King John & Henry VIII

About the Book

“Mad world, mad kings, mad composition!”
—King John
In one volume, eminent Shakespearean scholars Jonathan Bate and Eric Rasmussen provide fresh new editions of two classic histories: Henry VIII and King John.
• original Introductions to Henry VIII and King John
• incisive scene-by-scene synopses and analyses with vital facts about the works
• commentary on past and current productions based on interviews with leading directors, actors, and designers
• photographs of key RSC productions
• an overview of Shakespeare’s theatrical career and chronology of his plays
Ideal for students, theater professionals, and general readers, these modern and accessible editions from the Royal Shakespeare Company set a new standard in Shakespearean literature for the twenty-first century.
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Praise for King John & Henry VIII

“A remarkable edition, one that makes Shakespeare’s extraordinary accomplishment more vivid than ever.”—James Shapiro, professor, Columbia University, bestselling author of A Year in the Life of Shakespeare: 1599
“A feast of literary and historical information.”—The Wall Street Journal
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King John & Henry VIII

Act 1 Scene 1 running scene 1

Enter King John, Queen Elinor, Pembroke, Essex and Salisbury, with the Chatillon of France

KING JOHN Now, say, Chatillon, what would France with us?

CHATILLON Thus, after greeting, speaks the King of France,

In my behaviour, to the majesty,

The borrowed majesty, of England here.

QUEEN ELINOR A strange beginning: 'borrowed majesty'!

KING JOHN Silence, good mother: hear the embassy.

CHATILLON Philip of France, in right and true behalf

Of thy deceasèd brother Geoffrey's son,

Arthur Plantagenet, lays most lawful claim

To this fair island and the territories -

To Ireland, Poitiers, Anjou, Touraine, Maine -

Desiring thee to lay aside the sword

Which sways usurpingly these several titles,

And put the same into young Arthur's hand,

Thy nephew, and right royal sovereign.

KING JOHN What follows if we disallow of this?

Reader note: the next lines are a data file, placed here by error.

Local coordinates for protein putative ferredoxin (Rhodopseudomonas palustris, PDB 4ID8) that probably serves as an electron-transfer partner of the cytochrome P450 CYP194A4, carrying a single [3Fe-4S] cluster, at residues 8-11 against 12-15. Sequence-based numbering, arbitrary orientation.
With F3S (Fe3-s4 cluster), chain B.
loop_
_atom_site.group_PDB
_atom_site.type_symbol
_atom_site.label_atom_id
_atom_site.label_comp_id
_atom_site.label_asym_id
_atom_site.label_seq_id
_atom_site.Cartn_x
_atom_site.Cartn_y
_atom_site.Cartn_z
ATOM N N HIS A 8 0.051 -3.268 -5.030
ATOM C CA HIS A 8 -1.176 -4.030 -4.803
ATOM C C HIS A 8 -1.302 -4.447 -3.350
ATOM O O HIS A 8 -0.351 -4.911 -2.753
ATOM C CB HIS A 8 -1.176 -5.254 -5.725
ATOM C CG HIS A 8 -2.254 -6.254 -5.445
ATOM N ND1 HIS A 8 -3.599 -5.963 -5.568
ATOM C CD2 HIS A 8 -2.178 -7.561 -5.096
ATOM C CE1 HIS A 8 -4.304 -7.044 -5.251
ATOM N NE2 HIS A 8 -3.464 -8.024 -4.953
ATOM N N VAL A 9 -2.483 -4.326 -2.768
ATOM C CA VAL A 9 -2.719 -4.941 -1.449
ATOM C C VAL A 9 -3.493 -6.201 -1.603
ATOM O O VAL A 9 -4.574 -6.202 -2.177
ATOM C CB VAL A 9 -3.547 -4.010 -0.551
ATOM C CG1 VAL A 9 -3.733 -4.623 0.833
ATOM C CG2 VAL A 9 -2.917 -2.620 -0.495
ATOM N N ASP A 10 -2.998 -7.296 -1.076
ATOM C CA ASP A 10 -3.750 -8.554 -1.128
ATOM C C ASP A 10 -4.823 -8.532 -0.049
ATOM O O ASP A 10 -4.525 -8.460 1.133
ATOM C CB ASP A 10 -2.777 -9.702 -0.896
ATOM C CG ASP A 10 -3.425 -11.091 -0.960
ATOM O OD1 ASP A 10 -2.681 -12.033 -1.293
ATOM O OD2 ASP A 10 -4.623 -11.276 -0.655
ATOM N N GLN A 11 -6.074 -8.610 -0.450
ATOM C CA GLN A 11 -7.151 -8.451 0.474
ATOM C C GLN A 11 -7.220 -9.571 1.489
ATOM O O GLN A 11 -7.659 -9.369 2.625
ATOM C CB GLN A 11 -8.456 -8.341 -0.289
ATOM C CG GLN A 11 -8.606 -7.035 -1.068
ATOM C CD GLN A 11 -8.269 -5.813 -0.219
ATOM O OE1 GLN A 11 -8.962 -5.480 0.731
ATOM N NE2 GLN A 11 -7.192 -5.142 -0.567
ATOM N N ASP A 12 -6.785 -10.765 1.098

CHATILLON The proud control of fierce and bloody war,

To enforce these rights so forcibly withheld-

KING JOHN Here have we war for war and blood for blood,

Controlment for controlment: so answer France.

CHATILLON Then take my king's defiance from my mouth,

The furthest limit of my embassy.

KING JOHN Bear mine to him, and so depart in peace:

Be thou as lightning in the eyes of France;

For ere thou canst report, I will be there:

The thunder of my cannon shall be heard.

So hence: be thou the trumpet of our wrath

And sullen presage of your own decay.-

An honourable conduct let him have: To Pembroke

Pembroke, look to't.- Farewell, Chatillon.

Exeunt Chatillon and Pembroke

QUEEN ELINOR?What now, my son? Have I not ever said

How that ambitious Constance would not cease

Till she had kindled France and all the world,

Upon the right and party of her son?

This might have been prevented and made whole

With very easy arguments of love,

Which now the manage of two kingdoms must

With fearful bloody issue arbitrate.

KING JOHN Our strong possession and our right for us.

QUEEN ELINOR?Your strong possession much more Aside to John than your right,

Or else it must go wrong with you and me:

So much my conscience whispers in your ear,

Which none but heaven, and you, and I, shall hear.

Enter a Sheriff He whispers to Essex

ESSEX My liege, here is the strangest controversy,

Come from the country to be judged by you,

That e'er I heard: shall I produce the men?

KING JOHN Let them approach.- [Exit Sheriff]

Our abbeys and our priories shall pay

This expeditious charge.

Enter Robert Falconbridge and Philip [the Bastard]